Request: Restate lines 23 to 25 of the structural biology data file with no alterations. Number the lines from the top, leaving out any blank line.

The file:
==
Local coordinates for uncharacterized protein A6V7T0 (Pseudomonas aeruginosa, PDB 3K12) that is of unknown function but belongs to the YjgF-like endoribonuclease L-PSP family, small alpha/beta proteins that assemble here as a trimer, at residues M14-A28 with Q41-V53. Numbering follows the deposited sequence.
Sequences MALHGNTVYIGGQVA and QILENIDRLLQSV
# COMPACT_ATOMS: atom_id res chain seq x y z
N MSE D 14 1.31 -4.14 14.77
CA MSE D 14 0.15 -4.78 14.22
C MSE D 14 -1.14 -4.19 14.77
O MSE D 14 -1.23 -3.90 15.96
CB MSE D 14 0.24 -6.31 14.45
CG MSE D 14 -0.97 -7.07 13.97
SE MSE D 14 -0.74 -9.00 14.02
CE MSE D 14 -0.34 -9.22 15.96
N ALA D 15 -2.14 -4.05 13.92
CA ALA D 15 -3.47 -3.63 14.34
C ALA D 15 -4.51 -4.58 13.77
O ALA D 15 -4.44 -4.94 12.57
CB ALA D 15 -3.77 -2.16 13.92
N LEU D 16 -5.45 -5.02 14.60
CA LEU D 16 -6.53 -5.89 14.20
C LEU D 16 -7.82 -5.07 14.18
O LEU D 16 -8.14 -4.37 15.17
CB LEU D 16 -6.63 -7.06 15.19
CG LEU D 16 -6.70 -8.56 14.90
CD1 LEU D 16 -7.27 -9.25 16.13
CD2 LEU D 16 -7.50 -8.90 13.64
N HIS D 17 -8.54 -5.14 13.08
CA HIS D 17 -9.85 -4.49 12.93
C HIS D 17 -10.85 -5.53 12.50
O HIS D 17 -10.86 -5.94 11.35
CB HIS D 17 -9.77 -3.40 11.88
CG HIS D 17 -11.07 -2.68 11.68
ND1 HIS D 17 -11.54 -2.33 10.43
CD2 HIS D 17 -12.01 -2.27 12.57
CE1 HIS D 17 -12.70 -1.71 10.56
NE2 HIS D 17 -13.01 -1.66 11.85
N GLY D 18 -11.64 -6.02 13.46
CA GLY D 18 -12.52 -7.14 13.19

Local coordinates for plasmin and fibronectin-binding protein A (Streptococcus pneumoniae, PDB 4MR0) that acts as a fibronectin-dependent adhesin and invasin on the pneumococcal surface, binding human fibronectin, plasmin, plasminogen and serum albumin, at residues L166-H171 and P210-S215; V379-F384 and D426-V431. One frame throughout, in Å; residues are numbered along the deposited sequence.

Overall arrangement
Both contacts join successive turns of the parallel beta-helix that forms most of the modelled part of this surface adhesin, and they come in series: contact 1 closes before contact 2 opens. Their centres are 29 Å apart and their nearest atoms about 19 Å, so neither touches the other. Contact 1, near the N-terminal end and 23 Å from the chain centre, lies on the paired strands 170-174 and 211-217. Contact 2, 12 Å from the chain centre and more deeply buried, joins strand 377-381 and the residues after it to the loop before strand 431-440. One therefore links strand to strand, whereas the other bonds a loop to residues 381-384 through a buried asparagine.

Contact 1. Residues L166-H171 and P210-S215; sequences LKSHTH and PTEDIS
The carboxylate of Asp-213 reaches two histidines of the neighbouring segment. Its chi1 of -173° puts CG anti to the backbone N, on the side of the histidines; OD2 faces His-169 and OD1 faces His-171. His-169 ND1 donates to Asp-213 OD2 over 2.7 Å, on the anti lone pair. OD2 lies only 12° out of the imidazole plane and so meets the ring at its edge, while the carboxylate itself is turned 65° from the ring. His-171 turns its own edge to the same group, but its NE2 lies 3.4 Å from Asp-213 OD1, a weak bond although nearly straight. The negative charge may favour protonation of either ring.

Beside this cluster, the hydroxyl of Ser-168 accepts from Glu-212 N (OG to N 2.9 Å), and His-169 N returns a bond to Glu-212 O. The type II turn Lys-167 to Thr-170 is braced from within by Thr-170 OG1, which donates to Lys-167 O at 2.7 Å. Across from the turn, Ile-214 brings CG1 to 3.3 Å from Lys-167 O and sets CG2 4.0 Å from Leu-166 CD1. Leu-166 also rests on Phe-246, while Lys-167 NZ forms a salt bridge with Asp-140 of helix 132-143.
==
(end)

CD1 LEU D 16 -7.27 -9.25 16.13
CD2 LEU D 16 -7.50 -8.90 13.64
N HIS D 17 -8.54 -5.14 13.08